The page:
47. The first Court presided over by S.K. Sen, J., were of the opinion that once the retailer or the owner of a fair price shop has paid for the goods at the agreed whole-tale price it it difficult to say that he does not become the full owner of the stock of foodstuff. They were, however, confronted with a Division Bench decision of this Court to which Sen, J. himself had been a party, viz., Cri. App. No. 808 of 1960, D/ 7-6-1960 (Cal), where the owner of a fair price shop bound by a similar agreement had been held to be an agent of Government. They, therefore, made this reference to Full Bench for decision of the case with particular reference to the following points:--

(1) Can the holder of a fair price shop bound by an agreement similar to the agreement Exht. 4/8 be regarded as an agent of the Government in respect of the stock of wheat or rice received by him on deposit of the agreed wholesale price from the Government godown, or does the property in the wheat or rice pass to him?

(2) Was the case Cri. Appeal No. 303 of 1960 (Cal) rightly decided?

48. For various reasons we were not quite happy about the framing of the questions in this Reference Firstly, we were firmly of the opinion that the answer to the first question must depend on the terms of the agreement and similarity was not a sufficient guarantee that the answer must be the same in two cases. Besides, the second part of the first question, viz., the question as to passing of property was considered by us to be an independent question. However, since we have to decide the whole case, we agreed to re-formulate the questions in the following form: -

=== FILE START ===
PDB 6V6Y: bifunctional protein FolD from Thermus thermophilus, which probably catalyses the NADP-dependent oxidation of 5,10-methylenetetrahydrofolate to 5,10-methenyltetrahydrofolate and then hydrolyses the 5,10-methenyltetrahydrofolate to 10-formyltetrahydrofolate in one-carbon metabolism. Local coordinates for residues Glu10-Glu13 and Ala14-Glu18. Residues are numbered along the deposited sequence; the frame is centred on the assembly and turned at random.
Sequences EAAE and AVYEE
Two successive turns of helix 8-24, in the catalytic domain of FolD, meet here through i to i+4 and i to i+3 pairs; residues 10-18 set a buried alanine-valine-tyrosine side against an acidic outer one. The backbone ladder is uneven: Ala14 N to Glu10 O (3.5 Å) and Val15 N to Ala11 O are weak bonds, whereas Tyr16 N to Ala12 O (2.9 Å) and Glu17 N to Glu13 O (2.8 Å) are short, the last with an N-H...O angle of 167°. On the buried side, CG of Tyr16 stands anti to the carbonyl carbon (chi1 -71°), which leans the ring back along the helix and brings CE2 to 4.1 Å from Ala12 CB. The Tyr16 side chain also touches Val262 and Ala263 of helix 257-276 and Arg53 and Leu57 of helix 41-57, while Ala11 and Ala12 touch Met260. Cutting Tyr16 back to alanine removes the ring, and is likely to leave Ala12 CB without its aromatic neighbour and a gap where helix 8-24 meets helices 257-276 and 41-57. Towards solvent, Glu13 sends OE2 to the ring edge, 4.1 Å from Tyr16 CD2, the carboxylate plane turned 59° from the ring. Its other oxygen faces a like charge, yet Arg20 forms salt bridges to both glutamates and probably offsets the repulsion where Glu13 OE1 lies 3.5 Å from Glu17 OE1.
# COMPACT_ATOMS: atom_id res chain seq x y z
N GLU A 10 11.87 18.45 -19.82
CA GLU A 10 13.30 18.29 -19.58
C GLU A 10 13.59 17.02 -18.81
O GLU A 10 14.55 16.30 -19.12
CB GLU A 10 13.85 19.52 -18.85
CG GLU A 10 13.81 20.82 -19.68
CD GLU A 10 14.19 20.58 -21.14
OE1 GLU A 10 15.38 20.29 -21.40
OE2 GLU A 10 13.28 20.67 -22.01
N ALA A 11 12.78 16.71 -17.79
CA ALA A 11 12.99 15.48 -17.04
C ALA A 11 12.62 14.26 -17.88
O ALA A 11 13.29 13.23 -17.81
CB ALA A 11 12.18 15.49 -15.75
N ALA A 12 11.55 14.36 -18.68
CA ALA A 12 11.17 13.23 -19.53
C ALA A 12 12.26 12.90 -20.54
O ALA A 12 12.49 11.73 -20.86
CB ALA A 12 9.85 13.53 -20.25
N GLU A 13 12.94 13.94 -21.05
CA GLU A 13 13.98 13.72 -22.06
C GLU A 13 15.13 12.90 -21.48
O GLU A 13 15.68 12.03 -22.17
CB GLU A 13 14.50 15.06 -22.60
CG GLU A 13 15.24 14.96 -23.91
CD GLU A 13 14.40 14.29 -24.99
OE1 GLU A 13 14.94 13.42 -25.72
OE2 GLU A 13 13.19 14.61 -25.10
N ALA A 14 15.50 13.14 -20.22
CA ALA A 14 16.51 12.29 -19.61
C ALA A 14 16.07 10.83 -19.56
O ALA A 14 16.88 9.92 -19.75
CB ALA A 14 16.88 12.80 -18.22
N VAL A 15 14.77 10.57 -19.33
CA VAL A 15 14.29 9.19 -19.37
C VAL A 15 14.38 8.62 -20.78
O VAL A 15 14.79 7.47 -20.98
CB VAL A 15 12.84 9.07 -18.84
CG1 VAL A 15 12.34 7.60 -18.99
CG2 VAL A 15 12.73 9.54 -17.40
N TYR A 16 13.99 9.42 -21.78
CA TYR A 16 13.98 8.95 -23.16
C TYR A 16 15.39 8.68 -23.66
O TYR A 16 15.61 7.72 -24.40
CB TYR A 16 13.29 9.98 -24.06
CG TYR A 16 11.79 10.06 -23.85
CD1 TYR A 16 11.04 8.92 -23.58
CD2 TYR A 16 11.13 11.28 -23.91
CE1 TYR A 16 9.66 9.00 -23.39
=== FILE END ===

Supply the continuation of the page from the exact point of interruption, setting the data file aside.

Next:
(1) Was the appellant by virtue of the agreement, dated the 8th October, 1956, Exht. 4/8, to be regarded as an Agent of the Government in respect of the wheat received by him under the said agreement?

(2) Did the property in the stock of wheat or rice received by the appellant under the said agreement pass to him?

(3) Was the case of Cri. Appeal No. 808 of 1960 (Cal), rightly decided?